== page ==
That, from opposite sides a perceptual continuum, each us working to complete the same good work. That I persist in communicating because I am listening, without projecting or anticipating outcomes. Simply because it seems like the thing to do.

Naturally, he must be suspicious. And, being very busy, is a bit too quick to judge, assuming the usual worst. Surely his twitter account is inundated with off-the-wall comments.

After a recent post, Fresh Start, I tweeted to Dr. Peterson,“Young women are just as much at risk as young men!” together with the link.

Apparently he didn’t look at my post, but instead on September 27th posted to his account the link to a video I’d already seen, as if to refute a perceived criticism. The header: “More than half a million people have watched this clip: Every young woman needs to see this!”

The video speaks to the idealized mother-child relationship as foundational to civilization, one that is being undermined by demanding careers.

Had he taken my sentence in the context of the full paragraph, the motherhood vs. career issue wouldn’t have seemed the right response.

Here’s the sentence in context:

Though hardly the masculine role model young men crave, I too grieve for their plight. But young women are just as much at risk! For many of them, a gentler, yin perspective on his intensely yang presentation of universal truths is what’s needed to bring his skewed audience numbers into balance.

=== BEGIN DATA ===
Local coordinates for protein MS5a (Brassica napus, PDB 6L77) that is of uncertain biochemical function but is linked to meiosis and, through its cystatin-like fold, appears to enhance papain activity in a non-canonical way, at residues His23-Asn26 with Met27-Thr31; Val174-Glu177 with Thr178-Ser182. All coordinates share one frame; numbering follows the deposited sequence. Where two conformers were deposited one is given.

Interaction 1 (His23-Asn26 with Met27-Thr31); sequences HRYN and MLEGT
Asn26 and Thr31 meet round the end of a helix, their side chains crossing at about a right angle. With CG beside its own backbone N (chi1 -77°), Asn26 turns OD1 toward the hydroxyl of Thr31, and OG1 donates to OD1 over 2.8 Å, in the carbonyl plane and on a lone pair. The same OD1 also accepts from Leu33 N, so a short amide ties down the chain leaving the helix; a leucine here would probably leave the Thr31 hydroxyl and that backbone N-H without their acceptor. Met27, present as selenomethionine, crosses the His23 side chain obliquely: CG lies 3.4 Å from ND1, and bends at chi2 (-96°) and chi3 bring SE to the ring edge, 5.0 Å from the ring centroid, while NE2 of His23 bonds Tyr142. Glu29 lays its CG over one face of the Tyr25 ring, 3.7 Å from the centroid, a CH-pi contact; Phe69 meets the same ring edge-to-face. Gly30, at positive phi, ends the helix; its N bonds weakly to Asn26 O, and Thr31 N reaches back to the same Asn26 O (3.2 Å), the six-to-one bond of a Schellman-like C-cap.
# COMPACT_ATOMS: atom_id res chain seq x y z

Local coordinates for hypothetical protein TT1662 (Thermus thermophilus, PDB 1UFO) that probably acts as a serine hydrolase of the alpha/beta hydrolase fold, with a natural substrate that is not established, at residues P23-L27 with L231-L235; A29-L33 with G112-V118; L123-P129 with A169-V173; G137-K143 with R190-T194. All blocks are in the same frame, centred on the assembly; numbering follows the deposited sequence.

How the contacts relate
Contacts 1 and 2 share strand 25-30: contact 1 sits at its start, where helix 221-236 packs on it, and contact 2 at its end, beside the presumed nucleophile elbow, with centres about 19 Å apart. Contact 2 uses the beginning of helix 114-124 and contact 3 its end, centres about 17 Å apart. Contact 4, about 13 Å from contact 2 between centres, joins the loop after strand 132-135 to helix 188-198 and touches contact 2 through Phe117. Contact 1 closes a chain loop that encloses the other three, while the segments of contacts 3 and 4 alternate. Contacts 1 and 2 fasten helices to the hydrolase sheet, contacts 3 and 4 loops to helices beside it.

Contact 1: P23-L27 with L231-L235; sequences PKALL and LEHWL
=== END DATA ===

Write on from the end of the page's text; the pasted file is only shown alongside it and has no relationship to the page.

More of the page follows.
So I responded, “Yes, BUT . . .”

Among others, one woman commented: “. . you would have a bigger female following if you made more aimed at women.”

A masculine comment reads: “You’re a warrior Prof. An example for us all, keep fighting the good fight.”

My point: Dr. Peterson has tapped into a crying unanswered need. He speaks to it admirably, but only partially. Nor could more be expected of any one person.

I didn’t say there’s no discussion about women. Rather, that the perspective is intensely yang in presentation. From a young man’s point of view, the professor is “an example for us all” (meaning all young men?) of fighting the good fight. Great. We need that.

The woman’s comment, however, also carries weight. More attention to women’s needs would attract a larger female following. Just not from the same, intensely yang perspective, please. It’s not female bodies that are underrepresented so much as the calm, quiet state of mind which is receptive to inner knowing – an energy valence, if you will, which Asians call “yin.”

When I responded with “Yes, BUT . . ,” what I meant to say is that there’s more to women [and men] than the either/or choice between reproduction/family versus lucrative careers. There’s whole universes of other options to choose from, not just the extremes of virgin mothers versus snake-headed monsters. I can tell you this from personal experience, having traded all other opportunities and resources to put the books on the shelves for others that were missing when I dearly needed them.